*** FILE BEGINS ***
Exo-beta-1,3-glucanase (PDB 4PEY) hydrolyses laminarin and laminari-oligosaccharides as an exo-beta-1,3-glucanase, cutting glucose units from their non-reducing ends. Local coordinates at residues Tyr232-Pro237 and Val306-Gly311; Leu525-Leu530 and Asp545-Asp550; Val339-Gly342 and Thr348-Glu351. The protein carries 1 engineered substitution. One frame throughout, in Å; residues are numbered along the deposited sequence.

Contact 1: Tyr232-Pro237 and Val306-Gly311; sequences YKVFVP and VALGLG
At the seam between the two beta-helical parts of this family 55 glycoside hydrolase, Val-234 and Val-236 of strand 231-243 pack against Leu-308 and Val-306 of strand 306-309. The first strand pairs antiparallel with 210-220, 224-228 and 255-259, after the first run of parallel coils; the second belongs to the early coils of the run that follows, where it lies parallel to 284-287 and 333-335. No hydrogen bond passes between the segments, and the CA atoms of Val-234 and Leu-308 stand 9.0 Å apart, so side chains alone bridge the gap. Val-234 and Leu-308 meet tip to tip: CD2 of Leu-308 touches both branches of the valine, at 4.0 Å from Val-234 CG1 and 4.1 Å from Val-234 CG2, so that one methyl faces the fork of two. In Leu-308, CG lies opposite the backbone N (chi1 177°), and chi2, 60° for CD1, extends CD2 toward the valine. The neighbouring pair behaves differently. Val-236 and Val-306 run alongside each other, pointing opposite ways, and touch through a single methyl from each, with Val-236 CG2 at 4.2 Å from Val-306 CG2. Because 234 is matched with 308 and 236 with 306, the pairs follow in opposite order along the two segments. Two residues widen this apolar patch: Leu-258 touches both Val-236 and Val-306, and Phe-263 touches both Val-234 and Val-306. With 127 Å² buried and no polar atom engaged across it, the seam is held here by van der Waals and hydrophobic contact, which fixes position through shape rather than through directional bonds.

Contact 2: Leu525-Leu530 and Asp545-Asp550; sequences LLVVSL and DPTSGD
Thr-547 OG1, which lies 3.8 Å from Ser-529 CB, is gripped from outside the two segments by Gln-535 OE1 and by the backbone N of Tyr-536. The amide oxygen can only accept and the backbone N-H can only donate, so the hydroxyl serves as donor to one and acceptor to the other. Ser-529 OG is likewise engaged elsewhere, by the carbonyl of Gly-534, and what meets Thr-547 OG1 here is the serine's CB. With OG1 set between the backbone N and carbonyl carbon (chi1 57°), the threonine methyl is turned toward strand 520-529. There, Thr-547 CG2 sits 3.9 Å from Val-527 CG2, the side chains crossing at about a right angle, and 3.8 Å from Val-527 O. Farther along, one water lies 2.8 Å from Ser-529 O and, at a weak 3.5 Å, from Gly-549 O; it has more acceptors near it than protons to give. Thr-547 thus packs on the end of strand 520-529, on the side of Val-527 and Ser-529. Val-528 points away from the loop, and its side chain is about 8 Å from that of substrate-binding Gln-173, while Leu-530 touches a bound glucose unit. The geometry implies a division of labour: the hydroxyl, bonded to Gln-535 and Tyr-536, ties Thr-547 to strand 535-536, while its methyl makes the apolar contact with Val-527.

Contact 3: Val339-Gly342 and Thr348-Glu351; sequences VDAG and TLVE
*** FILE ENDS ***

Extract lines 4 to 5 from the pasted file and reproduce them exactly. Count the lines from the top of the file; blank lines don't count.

Contact 2: Leu525-Leu530 and Asp545-Asp550; sequences LLVVSL and DPTSGD
Thr-547 OG1, which lies 3.8 Å from Ser-529 CB, is gripped from outside the two segments by Gln-535 OE1 and by the backbone N of Tyr-536. The amide oxygen can only accept and the backbone N-H can only donate, so the hydroxyl serves as donor to one and acceptor to the other. Ser-529 OG is likewise engaged elsewhere, by the carbonyl of Gly-534, and what meets Thr-547 OG1 here is the serine's CB. With OG1 set between the backbone N and carbonyl carbon (chi1 57°), the threonine methyl is turned toward strand 520-529. There, Thr-547 CG2 sits 3.9 Å from Val-527 CG2, the side chains crossing at about a right angle, and 3.8 Å from Val-527 O. Farther along, one water lies 2.8 Å from Ser-529 O and, at a weak 3.5 Å, from Gly-549 O; it has more acceptors near it than protons to give. Thr-547 thus packs on the end of strand 520-529, on the side of Val-527 and Ser-529. Val-528 points away from the loop, and its side chain is about 8 Å from that of substrate-binding Gln-173, while Leu-530 touches a bound glucose unit. The geometry implies a division of labour: the hydroxyl, bonded to Gln-535 and Tyr-536, ties Thr-547 to strand 535-536, while its methyl makes the apolar contact with Val-527.